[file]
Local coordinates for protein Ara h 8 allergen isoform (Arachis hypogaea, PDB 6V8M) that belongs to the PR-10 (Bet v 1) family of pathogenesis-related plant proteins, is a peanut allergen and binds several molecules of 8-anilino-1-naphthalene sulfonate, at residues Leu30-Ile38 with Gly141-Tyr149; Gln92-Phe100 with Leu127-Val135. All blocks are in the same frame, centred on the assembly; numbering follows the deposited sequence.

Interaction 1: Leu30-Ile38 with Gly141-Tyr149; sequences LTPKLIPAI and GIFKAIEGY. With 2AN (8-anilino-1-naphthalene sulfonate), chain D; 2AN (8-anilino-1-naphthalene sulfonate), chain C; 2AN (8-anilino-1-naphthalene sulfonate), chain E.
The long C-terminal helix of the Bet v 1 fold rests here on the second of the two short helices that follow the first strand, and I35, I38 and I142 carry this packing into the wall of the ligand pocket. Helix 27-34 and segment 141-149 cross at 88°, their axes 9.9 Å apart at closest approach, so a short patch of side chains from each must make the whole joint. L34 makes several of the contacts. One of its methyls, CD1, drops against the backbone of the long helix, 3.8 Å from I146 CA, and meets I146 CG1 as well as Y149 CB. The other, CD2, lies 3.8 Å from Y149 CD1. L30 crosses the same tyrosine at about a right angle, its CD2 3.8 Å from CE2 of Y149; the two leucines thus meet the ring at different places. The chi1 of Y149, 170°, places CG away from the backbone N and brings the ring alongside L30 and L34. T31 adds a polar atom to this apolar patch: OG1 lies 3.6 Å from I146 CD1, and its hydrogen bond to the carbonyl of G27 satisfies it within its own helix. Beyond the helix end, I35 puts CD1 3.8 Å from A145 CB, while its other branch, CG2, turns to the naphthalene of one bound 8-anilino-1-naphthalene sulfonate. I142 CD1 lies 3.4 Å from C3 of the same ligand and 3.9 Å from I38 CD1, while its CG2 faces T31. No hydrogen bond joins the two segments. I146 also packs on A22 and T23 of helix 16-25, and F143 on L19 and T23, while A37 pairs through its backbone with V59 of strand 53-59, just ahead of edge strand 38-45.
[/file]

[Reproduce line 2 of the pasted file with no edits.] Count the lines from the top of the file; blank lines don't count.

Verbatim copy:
Interaction 1: Leu30-Ile38 with Gly141-Tyr149; sequences LTPKLIPAI and GIFKAIEGY. With 2AN (8-anilino-1-naphthalene sulfonate), chain D; 2AN (8-anilino-1-naphthalene sulfonate), chain C; 2AN (8-anilino-1-naphthalene sulfonate), chain E.